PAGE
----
Sources indicate the Cupertino, Calif. colossus has held preliminary conversations in recent weeks with executives in Hollywood to suss out their interest in spearheading efforts to produce entertainment content. The unit putting out the feelers reports into Eddy Cue, who is Apple’s point man on all content-related matters, from its negotiations with programmers for Apple TV to its recent faceoff with Taylor Swift.
An Apple spokesperson declined comment. Read the rest of this entry »
“Mad Men collectibles on offer include Joan’s emerald necklace, Stan Rizzo’s bongos; Bert Cooper’s tea set; plus a wide assortment of vintage barware, ashtrays, briefcases, luggage, lamps, carpets and period toys.”
Nearly 1,400 items from the Lionsgate-produced series will open for online bidding at ScreenBid, starting Friday, July 31, at 12 p.m. PT. Lots will begin closing Aug. 6.
In addition to the Coupe de Ville (bids start at $1,500), items on the block include Draper’s Brooks Brothers suits, sunglasses and business cards; wardrobe, office accessories and personal effects for every major character including Peggy Olsen, Pete Campbell, Roger Sterling, Betty Draper and Joan Harris; Megan Draper’s wedding ring; and Don Draper’s Manhattan penthouse furnishings. Read the rest of this entry »
— Variety (@Variety) September 14, 2014
Say it isn’t so! Read the rest of this entry »
In the current edition of John Nolte‘s Hollywood Playbook, this item caught my eye: Deadline‘s Mike Fleming Jr. and Variety‘s Peter Bart discuss the state of movies and whether or not films are dealing with a brain drain as talented writers and producers head over to television in the hopes of grabbing their own piece of this new Golden Age.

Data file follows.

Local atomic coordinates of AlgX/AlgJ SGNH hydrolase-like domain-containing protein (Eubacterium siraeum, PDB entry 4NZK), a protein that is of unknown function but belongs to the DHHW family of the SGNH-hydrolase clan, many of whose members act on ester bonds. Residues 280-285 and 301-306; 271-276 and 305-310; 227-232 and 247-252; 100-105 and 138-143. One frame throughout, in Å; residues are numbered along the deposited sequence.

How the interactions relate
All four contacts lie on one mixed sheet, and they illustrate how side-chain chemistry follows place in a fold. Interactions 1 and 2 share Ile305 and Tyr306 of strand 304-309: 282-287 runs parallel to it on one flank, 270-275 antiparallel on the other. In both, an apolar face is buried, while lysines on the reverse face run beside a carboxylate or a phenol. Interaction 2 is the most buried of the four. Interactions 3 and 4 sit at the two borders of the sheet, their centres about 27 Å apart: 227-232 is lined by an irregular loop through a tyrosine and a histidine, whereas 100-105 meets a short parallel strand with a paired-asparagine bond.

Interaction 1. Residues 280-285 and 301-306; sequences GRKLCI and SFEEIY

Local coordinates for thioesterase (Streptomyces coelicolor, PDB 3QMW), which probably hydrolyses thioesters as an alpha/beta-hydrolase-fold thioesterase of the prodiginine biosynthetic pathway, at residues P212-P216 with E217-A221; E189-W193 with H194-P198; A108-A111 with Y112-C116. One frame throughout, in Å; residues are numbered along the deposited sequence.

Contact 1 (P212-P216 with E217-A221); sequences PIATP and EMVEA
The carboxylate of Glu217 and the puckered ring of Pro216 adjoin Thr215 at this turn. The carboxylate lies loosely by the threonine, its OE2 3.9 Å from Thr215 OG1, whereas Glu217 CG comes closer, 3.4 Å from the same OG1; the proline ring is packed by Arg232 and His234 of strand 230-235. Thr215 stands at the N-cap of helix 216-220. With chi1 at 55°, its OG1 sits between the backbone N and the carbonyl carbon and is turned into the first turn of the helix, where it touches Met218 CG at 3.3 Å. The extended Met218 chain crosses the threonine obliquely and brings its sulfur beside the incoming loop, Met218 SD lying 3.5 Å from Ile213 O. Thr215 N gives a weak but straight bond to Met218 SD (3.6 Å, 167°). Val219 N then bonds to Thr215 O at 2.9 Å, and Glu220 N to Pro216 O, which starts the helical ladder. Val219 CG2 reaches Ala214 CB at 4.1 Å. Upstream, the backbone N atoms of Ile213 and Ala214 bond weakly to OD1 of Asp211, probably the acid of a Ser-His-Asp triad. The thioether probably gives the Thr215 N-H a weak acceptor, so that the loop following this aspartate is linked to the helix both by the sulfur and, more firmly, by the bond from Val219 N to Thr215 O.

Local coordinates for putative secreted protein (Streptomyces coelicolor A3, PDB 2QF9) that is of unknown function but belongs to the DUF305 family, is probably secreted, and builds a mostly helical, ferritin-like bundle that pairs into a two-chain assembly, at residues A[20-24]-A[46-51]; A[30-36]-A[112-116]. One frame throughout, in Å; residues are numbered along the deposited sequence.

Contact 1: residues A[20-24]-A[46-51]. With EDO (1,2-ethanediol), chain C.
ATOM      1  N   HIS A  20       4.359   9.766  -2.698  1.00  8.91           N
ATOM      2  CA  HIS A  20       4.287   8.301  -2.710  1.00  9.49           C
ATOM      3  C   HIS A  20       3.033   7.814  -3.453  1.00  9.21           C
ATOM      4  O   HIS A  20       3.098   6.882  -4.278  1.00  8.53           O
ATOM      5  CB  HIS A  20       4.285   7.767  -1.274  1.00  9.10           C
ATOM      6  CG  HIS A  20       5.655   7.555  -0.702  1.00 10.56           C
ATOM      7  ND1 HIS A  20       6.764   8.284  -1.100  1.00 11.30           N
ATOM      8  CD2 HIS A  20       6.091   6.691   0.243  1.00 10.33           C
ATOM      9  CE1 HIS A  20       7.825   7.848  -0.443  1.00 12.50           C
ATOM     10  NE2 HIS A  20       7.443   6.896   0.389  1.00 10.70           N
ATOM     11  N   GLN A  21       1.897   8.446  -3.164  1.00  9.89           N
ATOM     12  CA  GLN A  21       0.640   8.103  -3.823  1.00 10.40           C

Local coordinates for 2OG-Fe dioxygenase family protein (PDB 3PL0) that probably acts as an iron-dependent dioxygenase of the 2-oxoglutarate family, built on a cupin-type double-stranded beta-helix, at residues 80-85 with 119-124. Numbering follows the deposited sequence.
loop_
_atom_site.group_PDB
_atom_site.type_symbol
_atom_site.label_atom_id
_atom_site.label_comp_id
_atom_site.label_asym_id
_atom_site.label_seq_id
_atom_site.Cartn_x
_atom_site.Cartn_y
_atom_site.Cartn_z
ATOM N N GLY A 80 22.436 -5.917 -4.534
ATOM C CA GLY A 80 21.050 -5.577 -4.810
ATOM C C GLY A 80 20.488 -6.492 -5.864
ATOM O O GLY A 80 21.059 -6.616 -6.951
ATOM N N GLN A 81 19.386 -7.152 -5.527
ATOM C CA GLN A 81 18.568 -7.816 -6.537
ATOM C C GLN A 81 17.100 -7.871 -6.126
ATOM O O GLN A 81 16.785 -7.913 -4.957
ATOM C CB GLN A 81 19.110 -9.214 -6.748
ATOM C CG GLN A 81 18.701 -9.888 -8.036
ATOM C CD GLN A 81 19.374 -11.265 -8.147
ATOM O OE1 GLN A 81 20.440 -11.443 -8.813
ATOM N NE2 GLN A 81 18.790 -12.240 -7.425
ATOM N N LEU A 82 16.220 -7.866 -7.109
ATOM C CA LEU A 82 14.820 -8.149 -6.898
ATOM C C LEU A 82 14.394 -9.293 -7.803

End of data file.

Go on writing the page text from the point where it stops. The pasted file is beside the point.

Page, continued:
Bart thinks it is all cyclical. Fleming is edging towards despair.
Fleming: Because those series and 10 more like them are better than anything I see on a movie screen. For the 25 years I’ve covered it, film has always been the sexiest, most prestigious part of the business. … But now, it feels like the ecosystem has been damaged. The creative vision on the big films comes from executives who give creativity-stifling one-step screenwriter deals, with emphasis on reaching four quadrant audiences. Producers have been marginalized. Should the authorship of a picture belong to the studio exec? By contrast, some of the best series are generated by feature writers who couldn’t get hired after studios turned away from smart mid-budget dramas in favor of no-budget genre and high-priced tent poles. I remember Tony Gilroy telling me a couple years ago that movies like his superb Michael Clayton would go extinct, but there should be no funeral because all those writers who made them were flocking to TV and wait and see what happens. Man, was he right. Will the next generation growing up in this creative blight be inspired by mediocrity to dream about having the authority to reboot The Hangover?
First off, “Michael Clayton” sucked. And I don’t think the idea of a “Hangover” reboot will wait for another generation. In five years, “The Hangover” will return with the characters as dads, or something. Read the rest of this entry »
The re-edited story will air on “60 Minutes” Feb. 9 on CBS
For Variety, Francesca Bacardi reports: In the wake of Philip Seymour Hoffman’s death, “60 Minutes” will rebroadcast a 2006 interview conducted by Steve Kroft in which Hoffman discusses his problems with drug addiction. It will be re-edited to include previously un-broadcast material, including more from the actor about the rehabilitation he underwent as a young man that he credited with saving his life.